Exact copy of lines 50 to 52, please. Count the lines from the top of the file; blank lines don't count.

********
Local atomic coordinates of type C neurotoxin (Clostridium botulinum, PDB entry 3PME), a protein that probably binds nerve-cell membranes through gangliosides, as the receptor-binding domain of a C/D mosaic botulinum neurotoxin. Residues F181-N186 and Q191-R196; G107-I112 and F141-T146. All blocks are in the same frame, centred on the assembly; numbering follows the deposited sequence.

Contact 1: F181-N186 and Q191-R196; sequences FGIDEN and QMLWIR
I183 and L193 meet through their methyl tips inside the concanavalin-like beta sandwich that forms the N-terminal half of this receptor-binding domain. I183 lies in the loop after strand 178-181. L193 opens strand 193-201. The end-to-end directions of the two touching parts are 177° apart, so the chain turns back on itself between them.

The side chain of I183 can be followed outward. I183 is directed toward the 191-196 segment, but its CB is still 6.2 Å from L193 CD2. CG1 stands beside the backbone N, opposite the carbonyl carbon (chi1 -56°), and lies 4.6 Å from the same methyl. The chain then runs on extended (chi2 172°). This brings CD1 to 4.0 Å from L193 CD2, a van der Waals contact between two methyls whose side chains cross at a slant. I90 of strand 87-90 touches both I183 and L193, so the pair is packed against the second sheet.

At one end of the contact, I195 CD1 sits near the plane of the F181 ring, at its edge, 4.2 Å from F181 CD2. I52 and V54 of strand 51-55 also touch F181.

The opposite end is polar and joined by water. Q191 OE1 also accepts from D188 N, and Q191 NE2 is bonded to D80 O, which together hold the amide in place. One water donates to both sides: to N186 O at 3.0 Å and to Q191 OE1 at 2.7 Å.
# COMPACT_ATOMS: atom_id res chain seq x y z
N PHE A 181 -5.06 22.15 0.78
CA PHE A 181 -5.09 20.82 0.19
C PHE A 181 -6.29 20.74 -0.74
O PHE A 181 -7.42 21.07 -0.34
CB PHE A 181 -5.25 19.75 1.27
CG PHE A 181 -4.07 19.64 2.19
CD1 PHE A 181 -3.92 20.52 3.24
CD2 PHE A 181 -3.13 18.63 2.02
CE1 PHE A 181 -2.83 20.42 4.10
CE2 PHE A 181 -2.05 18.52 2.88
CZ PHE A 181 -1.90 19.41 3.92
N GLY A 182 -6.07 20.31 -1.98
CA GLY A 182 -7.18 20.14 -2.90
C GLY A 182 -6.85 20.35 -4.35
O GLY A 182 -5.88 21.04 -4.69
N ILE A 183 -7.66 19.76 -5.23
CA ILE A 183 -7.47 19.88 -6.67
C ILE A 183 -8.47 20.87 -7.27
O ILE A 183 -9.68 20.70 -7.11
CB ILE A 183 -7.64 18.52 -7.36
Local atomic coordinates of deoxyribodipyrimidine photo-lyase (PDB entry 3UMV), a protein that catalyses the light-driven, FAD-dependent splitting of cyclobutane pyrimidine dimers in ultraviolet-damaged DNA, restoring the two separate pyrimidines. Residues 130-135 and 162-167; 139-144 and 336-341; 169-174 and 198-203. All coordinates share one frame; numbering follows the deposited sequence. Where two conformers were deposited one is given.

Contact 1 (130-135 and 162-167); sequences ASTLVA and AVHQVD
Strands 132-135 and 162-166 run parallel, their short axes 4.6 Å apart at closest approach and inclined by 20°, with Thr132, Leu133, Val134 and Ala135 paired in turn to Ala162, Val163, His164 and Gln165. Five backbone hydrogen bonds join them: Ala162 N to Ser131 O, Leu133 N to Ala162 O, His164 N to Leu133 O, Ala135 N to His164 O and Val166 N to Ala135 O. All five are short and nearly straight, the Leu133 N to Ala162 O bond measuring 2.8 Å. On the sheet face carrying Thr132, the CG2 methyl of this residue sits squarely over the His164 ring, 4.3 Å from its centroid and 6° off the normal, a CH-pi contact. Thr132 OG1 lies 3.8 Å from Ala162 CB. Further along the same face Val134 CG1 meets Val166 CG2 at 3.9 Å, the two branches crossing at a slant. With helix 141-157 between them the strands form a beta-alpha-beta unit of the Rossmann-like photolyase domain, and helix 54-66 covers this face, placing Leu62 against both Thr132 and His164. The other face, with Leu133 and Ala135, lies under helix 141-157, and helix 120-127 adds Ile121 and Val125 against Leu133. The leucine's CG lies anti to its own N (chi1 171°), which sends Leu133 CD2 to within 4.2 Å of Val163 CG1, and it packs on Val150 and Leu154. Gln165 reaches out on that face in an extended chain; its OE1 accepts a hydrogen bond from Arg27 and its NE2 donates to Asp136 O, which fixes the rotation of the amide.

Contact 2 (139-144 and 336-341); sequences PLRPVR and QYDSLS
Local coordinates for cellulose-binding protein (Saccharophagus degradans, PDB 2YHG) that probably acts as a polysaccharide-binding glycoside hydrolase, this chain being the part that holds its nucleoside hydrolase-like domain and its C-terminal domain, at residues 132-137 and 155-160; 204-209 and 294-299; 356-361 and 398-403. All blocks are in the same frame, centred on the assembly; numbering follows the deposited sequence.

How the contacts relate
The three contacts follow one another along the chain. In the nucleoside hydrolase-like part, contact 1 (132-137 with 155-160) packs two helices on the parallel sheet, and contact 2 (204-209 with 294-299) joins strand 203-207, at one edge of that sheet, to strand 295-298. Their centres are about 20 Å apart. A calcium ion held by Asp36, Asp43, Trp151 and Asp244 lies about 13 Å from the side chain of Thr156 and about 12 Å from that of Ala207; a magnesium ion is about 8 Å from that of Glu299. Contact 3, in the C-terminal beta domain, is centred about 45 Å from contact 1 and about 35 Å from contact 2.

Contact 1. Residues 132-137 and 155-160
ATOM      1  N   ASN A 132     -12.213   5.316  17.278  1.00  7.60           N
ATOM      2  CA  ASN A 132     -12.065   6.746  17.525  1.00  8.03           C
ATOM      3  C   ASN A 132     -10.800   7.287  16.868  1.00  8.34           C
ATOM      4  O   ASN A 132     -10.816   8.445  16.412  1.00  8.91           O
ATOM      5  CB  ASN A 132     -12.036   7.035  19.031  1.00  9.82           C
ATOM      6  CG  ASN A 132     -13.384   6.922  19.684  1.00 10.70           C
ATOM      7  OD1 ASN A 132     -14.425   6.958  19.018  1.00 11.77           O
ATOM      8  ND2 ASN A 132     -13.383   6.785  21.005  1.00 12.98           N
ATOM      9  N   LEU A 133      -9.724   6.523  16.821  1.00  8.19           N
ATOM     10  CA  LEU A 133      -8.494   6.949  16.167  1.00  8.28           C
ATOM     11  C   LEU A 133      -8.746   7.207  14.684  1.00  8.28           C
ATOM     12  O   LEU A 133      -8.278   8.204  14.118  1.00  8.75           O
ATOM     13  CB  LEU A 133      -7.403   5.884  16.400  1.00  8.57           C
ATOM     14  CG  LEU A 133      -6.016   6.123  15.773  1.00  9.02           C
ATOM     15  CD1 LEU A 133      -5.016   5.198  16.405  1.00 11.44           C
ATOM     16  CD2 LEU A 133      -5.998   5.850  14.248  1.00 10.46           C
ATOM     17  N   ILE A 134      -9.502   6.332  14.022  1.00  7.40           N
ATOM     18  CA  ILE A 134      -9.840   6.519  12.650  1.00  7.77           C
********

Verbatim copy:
ATOM     15  CD1 LEU A 133      -5.016   5.198  16.405  1.00 11.44           C
ATOM     16  CD2 LEU A 133      -5.998   5.850  14.248  1.00 10.46           C
ATOM     17  N   ILE A 134      -9.502   6.332  14.022  1.00  7.40           N